PROVIDENCE, R.I. (WPRI) — All Rhode Islanders age 16 and older will become eligible for the COVID-19 vaccine on Monday despite a pause on the Johnson & Johnson shot, Gov. Dan McKee said Thursday.

At the governor’s weekly coronavirus briefing, McKee also said 16,000 vaccine appointments will be added to the state’s website at 5 p.m. Friday.

“Monday will be the day many Rhode Islanders have been waiting for,” McKee said. “We’re on track with our goals. The J&J announcement did not deter that.”

Rhode Island has halted use of the Johnson & Johnson shot at the recommendation of federal authorities, which are investigating several reports of blood clots.

No such reports have been made in Rhode Island, where roughly 31,000 doses of the J&J vaccine have been administered to date.

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Dr. Nicole Alexander-Scott, the director of the R.I. Department of Health, emphasized that the odds of getting the rare blood clot are one in a million, though she said Rhode Islanders who have recently received the shot can monitor themselves for symptoms such as severe headache, abdominal pain, leg pain and shortness of breath.

“We have come nowhere near administering a million Johnson & Johnson doses,” Alexander-Scott added.

She said one of the reasons for the pause is to educate medical providers on how to treat and report the extremely rare clots.

Logistically, the J&J pause will not slow down Rhode Island’s administration of shots, according to Tom McCarthy, the executive director of the state’s COVID-19 response team.

McCarthy said Rhode Island received 59,000 vaccine doses this week, only 2,000 of which were from Johnson & Johnson. The doses are being kept refrigerated during the pause, and he said state officials used Moderna and Pfizer doses to replace the appointments people already had scheduled for Johnson & Johnson.

The state is only slated to get 700 doses of J&J next week, McCarthy said, due to production challenges at the factory.

He also said 68,200 Rhode Islanders are projected to be vaccinated next week with the other two brands.

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While all Rhode Islanders 16 and older become eligible on Monday, McCarthy said not everyone will get an appointment the first week, since there are 258,000 Rhode Islanders between 16 and 39 still unvaccinated.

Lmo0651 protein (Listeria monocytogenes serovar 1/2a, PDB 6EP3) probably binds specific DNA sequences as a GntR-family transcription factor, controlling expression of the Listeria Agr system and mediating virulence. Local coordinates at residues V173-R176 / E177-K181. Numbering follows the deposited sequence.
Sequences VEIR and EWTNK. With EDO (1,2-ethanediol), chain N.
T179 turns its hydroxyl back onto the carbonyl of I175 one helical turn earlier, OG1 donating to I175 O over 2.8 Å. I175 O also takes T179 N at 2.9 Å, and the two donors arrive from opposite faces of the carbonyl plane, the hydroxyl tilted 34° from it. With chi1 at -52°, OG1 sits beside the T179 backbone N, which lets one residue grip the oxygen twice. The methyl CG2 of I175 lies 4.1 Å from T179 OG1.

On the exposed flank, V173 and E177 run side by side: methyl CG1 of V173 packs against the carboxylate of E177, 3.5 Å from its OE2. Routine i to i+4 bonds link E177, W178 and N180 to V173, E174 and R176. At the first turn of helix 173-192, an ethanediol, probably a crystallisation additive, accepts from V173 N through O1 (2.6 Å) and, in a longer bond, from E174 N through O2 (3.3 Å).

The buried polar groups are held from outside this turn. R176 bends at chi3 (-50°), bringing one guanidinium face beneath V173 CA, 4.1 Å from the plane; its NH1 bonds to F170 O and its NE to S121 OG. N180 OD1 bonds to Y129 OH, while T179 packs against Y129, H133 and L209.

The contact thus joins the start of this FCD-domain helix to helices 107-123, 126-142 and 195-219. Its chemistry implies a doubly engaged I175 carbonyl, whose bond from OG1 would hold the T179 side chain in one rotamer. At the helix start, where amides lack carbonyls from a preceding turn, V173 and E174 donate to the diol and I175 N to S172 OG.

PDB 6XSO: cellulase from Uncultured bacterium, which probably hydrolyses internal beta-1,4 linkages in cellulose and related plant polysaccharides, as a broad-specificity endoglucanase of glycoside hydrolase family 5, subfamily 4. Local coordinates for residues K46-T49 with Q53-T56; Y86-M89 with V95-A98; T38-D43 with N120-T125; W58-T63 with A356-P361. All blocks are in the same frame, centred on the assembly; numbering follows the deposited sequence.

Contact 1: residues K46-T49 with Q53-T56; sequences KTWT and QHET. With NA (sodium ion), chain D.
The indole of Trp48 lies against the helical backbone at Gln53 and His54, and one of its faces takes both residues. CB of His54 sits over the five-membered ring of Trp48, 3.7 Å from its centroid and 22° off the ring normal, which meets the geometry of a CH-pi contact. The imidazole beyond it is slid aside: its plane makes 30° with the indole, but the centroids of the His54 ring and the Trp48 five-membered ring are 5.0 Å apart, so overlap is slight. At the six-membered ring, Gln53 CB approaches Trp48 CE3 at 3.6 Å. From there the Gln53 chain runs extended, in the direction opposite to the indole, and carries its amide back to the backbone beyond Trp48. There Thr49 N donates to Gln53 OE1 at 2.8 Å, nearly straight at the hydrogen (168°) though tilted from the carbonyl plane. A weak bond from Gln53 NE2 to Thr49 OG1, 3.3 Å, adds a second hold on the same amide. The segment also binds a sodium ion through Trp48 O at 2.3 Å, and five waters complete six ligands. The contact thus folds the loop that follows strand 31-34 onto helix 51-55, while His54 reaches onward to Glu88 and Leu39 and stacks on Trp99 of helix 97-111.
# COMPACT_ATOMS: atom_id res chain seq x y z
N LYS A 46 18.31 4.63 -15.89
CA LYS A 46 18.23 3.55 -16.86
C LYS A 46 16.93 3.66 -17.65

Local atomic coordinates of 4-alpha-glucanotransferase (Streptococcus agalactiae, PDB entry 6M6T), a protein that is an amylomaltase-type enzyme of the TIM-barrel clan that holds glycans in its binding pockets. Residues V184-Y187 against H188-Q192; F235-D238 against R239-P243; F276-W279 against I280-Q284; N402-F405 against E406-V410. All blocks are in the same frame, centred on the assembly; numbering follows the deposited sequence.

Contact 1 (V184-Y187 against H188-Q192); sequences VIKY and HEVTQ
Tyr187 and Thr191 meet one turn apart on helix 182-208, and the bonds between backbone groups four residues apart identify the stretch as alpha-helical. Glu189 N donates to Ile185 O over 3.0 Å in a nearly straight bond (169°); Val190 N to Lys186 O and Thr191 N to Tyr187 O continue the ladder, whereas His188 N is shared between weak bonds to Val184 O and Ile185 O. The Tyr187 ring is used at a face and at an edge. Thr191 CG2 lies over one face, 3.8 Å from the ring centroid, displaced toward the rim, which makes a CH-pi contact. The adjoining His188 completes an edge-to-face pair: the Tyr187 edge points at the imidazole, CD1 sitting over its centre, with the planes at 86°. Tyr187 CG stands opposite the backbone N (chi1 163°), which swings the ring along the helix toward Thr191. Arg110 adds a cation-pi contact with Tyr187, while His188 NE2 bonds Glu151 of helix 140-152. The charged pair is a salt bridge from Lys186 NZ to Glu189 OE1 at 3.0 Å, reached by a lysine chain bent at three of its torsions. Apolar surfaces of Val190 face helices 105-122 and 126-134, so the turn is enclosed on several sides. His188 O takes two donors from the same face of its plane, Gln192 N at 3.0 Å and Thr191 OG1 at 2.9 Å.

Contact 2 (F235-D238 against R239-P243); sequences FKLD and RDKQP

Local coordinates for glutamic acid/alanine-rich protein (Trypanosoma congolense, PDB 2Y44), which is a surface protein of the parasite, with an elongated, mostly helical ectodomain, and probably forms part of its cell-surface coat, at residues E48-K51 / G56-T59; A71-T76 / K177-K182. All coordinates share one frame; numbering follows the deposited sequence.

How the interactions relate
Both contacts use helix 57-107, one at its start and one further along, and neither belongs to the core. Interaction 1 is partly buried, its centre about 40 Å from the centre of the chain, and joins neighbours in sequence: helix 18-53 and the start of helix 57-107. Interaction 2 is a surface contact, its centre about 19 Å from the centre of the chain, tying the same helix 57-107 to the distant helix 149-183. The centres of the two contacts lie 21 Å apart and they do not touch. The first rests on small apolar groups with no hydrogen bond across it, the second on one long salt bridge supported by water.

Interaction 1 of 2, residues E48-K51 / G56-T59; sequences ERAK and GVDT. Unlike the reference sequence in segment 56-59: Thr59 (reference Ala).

The eligibility opens at 9 a.m., with the next batch of appointments on set to be released Tuesday morning. Vaccines are also available at pharmacies, health centers and municipal clinics.

He said there has been an uptick in people not showing up to vaccine appointments, which makes it difficult for the state to fill the slots quickly. He urged people to cancel their appointments in advance if they’ve managed to get a shot elsewhere, or can’t make it.

According to McCarthy, 70% of all Rhode Islanders are expected to have at least one dose of the vaccine by June 5.

“Monday is going to be a big day on that journey to 70%,” he said.

McKee said Thursday the Rhode Island Public Transit Authority (RIPTA) will begin offering free fares on Monday to people going to and from vaccination appointments.

People with vaccine appointments can email or call (401) 781-9400 to get the free fare. Masks are required on the bus.

“Transportation is a perfect example of a community-level factor that impacts health outcomes,” said Dr. Alexander-Scott.

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The Health Department reported 428 new coronavirus infections on Thursday and a 1.9% daily positivity rate, with more than 22,000 tests administered the previous day.

Another four Rhode Islanders have died after contracting COVID-19.

Currently, 138 COVID-19 patients are hospitalized in the state, with 30 in the intensive care unit and 24 on ventilators.

Thursday’s data also shows almost 450,000 first doses of the vaccine have been administered to date, while roughly 317,000 Rhode Islanders are now considered fully vaccinated.

Commerce Secretary Stefan Pryor said applications for “modest but meaningful” grants for small businesses will open Thursday afternoon.

The program provides $5,000 grants to businesses that lost more than $5,000 in revenue during the pandemic that has not been made up for by previous federal or state grants.

Pryor said the grants are for small businesses, including sole proprietors and seasonal businesses.